Google stops Translate service in China

Google withdrew its search engine from China in 2010 due to heavy internet censorship by the government. Since then, Google has had a difficult relationship with the Chinese market. The end of Google Translate in China marks a further withdrawal of the US tech giant from the world’s second largest economy.

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Alphabet’s Google said Monday it has discontinued its Google Translate service in mainland China due to low usage.

The move marks the end of one of the last remaining products in the world’s second largest economy.

Mainland China’s dedicated Google Translate website is now redirecting users to the Hong Kong version of the service. However, this is not accessible from mainland China.

“We are discontinuing Google Translate in mainland China due to low usage,” Google said in a statement.

Google has a fraught relationship with the Chinese market. The US tech giant withdrew its search engine from China in 2010 due to strict online censorship by the government. The other services, such as Google Maps and Gmail, are also effectively blocked by the Chinese government.

As a result, local competitors such as search engine Baidu and social media and gaming giant Tencent have come to dominate the Chinese internet landscape in areas from search to translation.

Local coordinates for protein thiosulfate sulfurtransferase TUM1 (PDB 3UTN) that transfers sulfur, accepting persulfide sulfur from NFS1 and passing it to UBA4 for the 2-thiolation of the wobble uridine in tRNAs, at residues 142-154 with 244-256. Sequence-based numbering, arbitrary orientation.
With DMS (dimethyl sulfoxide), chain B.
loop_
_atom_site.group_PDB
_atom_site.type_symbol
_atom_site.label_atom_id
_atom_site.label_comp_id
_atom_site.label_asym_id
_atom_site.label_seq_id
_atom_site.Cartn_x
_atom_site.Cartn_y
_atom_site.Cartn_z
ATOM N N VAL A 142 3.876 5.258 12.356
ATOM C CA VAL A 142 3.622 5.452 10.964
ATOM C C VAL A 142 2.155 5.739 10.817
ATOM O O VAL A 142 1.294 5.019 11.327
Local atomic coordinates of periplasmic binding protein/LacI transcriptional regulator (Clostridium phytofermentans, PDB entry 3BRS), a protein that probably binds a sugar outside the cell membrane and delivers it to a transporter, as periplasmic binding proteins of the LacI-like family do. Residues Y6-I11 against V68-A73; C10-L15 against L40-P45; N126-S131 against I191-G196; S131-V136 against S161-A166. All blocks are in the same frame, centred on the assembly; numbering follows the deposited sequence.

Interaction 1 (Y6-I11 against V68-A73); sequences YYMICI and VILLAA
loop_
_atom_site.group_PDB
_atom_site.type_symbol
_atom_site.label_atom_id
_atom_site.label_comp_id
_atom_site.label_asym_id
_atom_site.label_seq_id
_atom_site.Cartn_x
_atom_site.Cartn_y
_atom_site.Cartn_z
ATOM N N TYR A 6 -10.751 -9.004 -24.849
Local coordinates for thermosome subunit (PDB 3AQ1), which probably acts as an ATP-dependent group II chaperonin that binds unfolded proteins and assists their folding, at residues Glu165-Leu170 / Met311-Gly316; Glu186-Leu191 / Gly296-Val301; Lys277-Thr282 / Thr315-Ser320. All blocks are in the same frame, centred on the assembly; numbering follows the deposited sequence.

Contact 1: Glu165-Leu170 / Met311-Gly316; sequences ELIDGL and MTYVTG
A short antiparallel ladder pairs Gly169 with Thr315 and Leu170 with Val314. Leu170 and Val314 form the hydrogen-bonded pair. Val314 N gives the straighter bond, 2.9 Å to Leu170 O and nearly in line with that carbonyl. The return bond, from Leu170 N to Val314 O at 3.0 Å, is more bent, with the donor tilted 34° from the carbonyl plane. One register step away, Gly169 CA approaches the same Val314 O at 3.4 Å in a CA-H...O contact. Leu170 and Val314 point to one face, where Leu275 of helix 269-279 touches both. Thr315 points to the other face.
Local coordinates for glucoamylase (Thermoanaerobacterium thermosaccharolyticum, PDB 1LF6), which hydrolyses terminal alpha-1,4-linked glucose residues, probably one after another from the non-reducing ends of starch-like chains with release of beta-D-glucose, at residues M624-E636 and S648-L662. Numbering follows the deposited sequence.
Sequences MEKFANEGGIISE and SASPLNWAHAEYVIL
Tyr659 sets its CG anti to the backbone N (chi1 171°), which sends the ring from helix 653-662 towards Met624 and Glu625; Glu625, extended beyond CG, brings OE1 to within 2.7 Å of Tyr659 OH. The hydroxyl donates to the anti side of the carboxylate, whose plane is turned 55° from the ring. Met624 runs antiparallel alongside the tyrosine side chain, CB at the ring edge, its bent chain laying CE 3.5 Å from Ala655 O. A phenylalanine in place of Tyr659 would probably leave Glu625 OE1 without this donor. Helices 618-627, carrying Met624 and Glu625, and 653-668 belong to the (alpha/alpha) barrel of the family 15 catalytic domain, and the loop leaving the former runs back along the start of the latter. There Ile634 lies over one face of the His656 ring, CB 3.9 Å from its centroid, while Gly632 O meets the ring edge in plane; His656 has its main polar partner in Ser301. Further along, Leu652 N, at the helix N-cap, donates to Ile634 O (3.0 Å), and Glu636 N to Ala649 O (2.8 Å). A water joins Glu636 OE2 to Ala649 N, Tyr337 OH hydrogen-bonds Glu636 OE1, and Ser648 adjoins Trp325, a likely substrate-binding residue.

Google has a very limited presence in China these days. Some of the hardware, including smartphones, is made in China. But the New York Times reported last month that Google has moved some of the production of its Pixel smartphones to Vietnam.

The company is also trying to get Chinese developers to make apps for its Android operating system globally that will then be available through the Google Play Store, even though it’s blocked in China.

In 2018, Google investigated the return to China with its search engine, but eventually scrapped that project after backlash from workers and politicians.

US companies are caught in the midst of ongoing tech tensions between the US and China. Washington remains concerned about China’s possible access to sensitive technologies in areas such as artificial intelligence and semiconductors.

In August, US chipmaker Nvidia announced that Washington will restrict sales of specific components to China.

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